10:30 - 11:00. coffee break + demos

11:00 - 12:30. session 6A: Formal approaches (IV) and hybrid approaches (chair: Tomasz Zurek)

  • 11:00 - 11:15: Wachara Fungwacharakorn, Kanae Tsushima, Hiroshi Hosobe, Hideaki Takeda and Ken Satoh. Connecting Rule-Based and Case-Based Representations of Soft-Constraint Norms
  • 11:15 - 11:30: Preston Carlson and Michael Genesereth. Insurance Portfolio Analysis as Containment Testing
  • 11:30 - 11:45: Harshvardhan J. Pandit, Paul Ryan, Georg Philip Krog, Martin Crane and Rob Brennan. Towards a Semantic Specification for GDPR Data Breach Reporting
  • 11:45 - 12:00: Tien-Hsuan Wu, Ben Kao and Michael M.K. Cheung. Judgment Retrieval Made Easier through Query Analysis

11:00 - 12:30. session 6B: Natural Language Processing (IV) and OCR (chair: Enrico Francesconi)

  • 11:00 - 11:15: Mads Skipanes, Tollef Emil Jørgensen and Katrin Franke. Advancing Knowledge Discoveries in Criminal Investigations with Semantic Textual Similarity
  • 11:15 - 11:30: Akito Shimbo, Yuta Sugawara, Hiroaki Yamada and Takenobu Tokunaga. Nearest Neighbor Search for Summarization of Japanese Judgment Documents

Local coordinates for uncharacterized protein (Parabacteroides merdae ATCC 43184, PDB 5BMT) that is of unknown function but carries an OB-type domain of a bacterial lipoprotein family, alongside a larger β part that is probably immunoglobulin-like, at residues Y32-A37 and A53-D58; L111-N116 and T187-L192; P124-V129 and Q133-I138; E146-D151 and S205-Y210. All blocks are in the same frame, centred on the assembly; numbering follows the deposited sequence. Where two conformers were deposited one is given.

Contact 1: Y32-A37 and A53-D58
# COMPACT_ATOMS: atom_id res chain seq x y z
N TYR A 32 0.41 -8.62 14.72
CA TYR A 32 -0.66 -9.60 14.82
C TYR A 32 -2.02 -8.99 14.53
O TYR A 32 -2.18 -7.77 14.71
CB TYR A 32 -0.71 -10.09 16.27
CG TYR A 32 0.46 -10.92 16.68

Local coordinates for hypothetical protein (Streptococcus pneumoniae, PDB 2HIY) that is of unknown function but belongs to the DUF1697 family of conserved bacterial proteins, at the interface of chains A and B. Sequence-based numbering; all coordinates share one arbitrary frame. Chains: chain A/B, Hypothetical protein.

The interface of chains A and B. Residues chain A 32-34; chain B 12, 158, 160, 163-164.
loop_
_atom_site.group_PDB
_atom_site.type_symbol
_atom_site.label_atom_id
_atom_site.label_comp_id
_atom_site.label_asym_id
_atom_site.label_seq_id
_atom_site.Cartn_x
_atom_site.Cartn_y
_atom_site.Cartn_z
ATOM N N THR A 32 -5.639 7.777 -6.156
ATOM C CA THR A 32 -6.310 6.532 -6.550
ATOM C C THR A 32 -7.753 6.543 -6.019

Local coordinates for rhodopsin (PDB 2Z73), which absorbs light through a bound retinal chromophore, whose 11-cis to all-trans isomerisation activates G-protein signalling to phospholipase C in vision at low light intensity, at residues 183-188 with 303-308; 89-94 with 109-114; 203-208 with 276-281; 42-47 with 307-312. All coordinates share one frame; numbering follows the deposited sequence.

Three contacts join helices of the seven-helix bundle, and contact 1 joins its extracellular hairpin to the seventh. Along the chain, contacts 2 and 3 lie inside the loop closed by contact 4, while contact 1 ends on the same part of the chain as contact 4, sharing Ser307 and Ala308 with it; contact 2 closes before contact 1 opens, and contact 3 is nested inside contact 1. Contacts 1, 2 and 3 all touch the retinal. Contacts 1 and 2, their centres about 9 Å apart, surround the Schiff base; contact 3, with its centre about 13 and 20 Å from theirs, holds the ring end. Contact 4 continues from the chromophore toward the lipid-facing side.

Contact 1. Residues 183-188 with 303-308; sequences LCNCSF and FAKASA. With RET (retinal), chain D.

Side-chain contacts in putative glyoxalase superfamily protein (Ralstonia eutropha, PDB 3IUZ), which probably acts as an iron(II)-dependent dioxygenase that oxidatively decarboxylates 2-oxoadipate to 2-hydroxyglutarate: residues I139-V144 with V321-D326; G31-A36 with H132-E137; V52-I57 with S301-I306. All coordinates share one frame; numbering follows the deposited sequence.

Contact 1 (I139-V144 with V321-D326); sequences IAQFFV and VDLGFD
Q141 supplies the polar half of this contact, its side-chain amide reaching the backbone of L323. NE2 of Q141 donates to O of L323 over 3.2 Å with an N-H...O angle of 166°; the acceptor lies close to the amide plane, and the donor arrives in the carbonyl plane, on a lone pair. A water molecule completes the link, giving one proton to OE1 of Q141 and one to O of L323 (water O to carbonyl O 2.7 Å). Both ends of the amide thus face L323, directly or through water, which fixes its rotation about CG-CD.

• 11:30 - 11:45: Irene Benedetto, Luca Cagliero, Francesco Tarasconi, Giuseppe Giacalone and Claudia Bernini. Benchmarking Abstractive Models for Italian Legal News Summarization
  • 11:45 - 12:00: Henrik Palmer Olsen, Nicolas Garneau, Yannis Panagis, Johan Lindholm and Anders Søgaard. Re-framing Case Law Citation Prediction from a Paragraph Perspective
  • 12:00 - 12:15: Roberto Abbruzzese, Domenico Alfano and Andrea Lombardi. REMOAC: A Retroactive Explainable Method for OCR Anomalies Correction in legal domain

12:30 - 13:30. lunch break

Wednesday 20th December, afternoon (plenary)

13:30 - 14:30. Keynote Speech by Jaap Hage, professor in Legal Theory (Maastricht University).

Explainable Legal AI